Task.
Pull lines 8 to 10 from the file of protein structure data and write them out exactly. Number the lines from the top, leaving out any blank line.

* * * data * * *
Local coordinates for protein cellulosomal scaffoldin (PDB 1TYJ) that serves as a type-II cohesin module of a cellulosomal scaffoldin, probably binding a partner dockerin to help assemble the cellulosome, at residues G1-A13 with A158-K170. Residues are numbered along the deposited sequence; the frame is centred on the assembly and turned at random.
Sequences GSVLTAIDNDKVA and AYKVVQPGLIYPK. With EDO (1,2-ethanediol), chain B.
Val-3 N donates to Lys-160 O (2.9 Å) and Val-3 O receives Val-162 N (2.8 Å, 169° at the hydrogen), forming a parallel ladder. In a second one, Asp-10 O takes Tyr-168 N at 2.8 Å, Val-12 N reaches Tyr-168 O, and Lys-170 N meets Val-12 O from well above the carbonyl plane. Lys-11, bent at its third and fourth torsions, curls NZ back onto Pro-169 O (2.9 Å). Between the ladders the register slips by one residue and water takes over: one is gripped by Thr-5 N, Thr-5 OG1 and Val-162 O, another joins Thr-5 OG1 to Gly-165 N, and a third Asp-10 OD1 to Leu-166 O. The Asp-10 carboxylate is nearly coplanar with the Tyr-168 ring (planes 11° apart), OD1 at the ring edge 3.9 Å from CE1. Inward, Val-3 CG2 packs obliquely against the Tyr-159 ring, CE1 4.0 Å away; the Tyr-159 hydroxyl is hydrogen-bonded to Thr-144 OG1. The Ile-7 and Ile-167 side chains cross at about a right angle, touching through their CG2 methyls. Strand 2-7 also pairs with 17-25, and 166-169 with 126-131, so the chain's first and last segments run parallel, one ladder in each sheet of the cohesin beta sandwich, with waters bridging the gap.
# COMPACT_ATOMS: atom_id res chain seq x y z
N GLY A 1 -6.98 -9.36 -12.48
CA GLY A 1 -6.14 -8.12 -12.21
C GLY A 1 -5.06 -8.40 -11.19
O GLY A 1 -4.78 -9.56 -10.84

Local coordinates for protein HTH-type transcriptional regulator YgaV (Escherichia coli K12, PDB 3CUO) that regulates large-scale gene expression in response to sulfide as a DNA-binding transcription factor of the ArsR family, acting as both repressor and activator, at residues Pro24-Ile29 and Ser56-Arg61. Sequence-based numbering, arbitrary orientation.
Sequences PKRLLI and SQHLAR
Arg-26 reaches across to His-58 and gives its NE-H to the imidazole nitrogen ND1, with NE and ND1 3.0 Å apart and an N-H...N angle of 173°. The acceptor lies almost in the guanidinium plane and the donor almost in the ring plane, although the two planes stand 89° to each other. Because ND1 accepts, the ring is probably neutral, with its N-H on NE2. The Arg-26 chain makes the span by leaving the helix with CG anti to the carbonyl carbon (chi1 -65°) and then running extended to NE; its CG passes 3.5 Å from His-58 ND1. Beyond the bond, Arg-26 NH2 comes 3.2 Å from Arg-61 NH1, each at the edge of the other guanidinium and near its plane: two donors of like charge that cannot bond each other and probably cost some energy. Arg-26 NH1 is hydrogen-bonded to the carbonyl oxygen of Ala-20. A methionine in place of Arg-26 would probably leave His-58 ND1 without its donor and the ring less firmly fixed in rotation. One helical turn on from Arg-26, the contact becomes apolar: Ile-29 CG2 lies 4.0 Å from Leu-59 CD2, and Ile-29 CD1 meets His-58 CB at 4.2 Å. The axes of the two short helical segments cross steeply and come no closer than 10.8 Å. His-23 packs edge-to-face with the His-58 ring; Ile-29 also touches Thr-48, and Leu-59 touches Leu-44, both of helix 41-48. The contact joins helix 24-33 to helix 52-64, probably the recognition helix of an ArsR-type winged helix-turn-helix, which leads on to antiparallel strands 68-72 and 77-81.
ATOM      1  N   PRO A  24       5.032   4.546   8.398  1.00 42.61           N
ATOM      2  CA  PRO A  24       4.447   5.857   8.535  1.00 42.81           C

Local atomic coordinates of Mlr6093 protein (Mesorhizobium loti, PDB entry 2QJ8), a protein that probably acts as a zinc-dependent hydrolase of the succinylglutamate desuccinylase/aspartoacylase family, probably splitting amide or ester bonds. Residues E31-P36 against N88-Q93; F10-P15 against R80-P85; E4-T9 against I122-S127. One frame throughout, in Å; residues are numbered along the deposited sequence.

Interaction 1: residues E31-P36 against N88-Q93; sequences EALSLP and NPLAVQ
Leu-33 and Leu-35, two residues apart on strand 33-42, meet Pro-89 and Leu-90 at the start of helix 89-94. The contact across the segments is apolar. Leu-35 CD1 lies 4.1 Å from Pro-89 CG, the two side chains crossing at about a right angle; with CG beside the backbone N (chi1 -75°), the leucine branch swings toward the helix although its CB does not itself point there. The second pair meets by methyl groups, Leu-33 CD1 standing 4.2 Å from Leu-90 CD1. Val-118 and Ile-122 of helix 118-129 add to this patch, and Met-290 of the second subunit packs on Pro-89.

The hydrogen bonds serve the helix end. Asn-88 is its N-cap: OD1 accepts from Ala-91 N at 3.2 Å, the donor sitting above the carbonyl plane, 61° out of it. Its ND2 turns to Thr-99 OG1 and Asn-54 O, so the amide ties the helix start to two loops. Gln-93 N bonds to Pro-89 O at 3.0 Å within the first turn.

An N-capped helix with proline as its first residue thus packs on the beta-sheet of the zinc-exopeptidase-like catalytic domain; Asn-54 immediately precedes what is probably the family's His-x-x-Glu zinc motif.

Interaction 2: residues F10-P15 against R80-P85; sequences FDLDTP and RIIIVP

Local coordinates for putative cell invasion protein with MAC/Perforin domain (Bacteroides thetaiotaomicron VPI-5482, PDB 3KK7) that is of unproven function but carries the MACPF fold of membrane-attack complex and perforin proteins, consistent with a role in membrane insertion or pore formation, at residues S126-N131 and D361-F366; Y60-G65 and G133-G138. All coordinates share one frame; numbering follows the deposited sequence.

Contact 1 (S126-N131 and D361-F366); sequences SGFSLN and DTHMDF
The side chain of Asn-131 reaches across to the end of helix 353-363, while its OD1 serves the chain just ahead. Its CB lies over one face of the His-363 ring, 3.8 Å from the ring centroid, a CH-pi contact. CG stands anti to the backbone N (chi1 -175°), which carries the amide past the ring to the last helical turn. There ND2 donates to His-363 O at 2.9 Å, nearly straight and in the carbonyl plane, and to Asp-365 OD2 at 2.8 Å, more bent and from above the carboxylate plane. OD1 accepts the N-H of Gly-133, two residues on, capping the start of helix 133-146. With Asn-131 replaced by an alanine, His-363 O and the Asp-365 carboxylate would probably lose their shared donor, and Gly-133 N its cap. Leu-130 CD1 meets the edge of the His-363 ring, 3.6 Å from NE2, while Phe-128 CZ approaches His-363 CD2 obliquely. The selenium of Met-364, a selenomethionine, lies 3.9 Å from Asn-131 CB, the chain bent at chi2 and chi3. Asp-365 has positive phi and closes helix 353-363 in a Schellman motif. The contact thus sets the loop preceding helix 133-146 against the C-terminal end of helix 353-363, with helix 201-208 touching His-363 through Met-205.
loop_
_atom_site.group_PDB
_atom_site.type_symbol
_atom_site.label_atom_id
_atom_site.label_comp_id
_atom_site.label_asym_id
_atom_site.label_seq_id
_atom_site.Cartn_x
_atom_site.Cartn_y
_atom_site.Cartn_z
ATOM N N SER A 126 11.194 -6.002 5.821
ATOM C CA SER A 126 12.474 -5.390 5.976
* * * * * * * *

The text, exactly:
O GLY A 1 -4.78 -9.56 -10.84

Local coordinates for protein HTH-type transcriptional regulator YgaV (Escherichia coli K12, PDB 3CUO) that regulates large-scale gene expression in response to sulfide as a DNA-binding transcription factor of the ArsR family, acting as both repressor and activator, at residues Pro24-Ile29 and Ser56-Arg61. Sequence-based numbering, arbitrary orientation.
Sequences PKRLLI and SQHLAR